How does Helium work?
At the core of Helium, there are hotspots — devices that resemble WiFi routers but in fact, have a different goal. Hotspots create a low-bandwidth internet connection that allows devices up to 100 km away to share data with each other. This technology called LongFi is the main competitive advantage of Helium: it’s much cheaper than the cellular connection that IoT has been using to date.
Anyone can buy a ready-made hotspot or create a new one using software kits prepared by Helium and available hardware. To date, there are 14 different brands of hotspots that can be used in the Helium network.
Hotspots mine the Helium (HNT) token, making it profitable for connectivity providers to offer their services. Thus, Helium is a network owned by people and made for people.
There are two sides to the Helium economy — supply and demand. On the supply side, there are hotspots incentivized by token mining. On the demand side, there are businesses and developers that get a cheap and robust way to connect their devices.
From scooter and pet tracking to environmental sensing and healthcare monitoring solutions, data packages are stored in the Helium console and can be used for multiple purposes. They are compatible with Google Drive, so data owners can access them with ease.
How can I earn with Helium?
Helium hotspots make money in two main ways:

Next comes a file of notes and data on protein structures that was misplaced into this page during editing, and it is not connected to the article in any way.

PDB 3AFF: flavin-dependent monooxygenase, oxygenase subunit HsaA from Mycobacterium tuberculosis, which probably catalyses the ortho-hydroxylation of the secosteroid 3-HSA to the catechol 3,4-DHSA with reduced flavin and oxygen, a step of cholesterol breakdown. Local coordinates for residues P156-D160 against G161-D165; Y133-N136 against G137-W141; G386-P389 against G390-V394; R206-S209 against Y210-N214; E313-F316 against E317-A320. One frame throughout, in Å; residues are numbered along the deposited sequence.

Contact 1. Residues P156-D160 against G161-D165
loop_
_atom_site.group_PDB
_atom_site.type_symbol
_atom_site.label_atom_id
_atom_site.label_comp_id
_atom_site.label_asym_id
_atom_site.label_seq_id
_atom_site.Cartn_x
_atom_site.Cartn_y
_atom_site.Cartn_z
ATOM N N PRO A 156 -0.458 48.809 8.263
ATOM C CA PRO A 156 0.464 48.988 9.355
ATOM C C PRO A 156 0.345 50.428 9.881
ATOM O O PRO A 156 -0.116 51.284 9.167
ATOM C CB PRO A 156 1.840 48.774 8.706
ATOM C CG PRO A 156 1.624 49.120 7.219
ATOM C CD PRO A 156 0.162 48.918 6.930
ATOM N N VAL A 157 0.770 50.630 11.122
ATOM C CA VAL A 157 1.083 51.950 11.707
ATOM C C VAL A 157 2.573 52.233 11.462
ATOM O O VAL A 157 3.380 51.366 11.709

- They mine HNT for transferring data from connected devices. The more data has been transferred, the higher the reward.
- They ensure network coverage and get rewarded. Helium leverages Proof of Coverage — a mechanism that helps the network make sure all devices are located where they claim they are and broadcast the LongFi signal. The check is performed by a random hotspot in your range. The rewards are paid both to those who check and those who are being checked. Today, there are over 425 thousand Helium hotspots worldwide, with 82,000 of them being created just during the last month.
To send data in the network, IoT devices in Helium use so-called data credits that have a fixed value. The HNT token is burned to create data credits and is minted to pay mining rewards to hotspot operators. Thus, there is an equilibrium in the network with some deflationary dominance. Just like Bitcoin, Helium makes its HNT token scarce by halving emission every 2 years.
If you don’t want to set up a hotspot but still want to profit in the Helium network, stake 10,000 HNT to become a validator. At the time of writing, there are almost 3,000 validators in the Helium network. To ensure maximum staking rewards, stay online as much as you can: validators who go offline are penalized with slashed block rewards.
Helium is a global network for the Internet of Things owned by people. It helps businesses and individuals create hotspots that distribute a LongFi signal — a means to connect IoT devices from miles away, and earn rewards for doing so in the network’s native asset HNT. This connection is way cheaper than the traditional cellular network and thus offers one of the best solutions for IoT.
The HNT token started this year at $1.35 and costs $38.7 by late December. Such price dynamics shows positive effects of the deflationary mechanisms inherent to Helium tokenomics and the rising global interest in promising and peer-to-peer solutions for the IoT. And as the segment of the Internet of Things grows, we are likely to see more solutions of this kind and the further surge of the Helium network.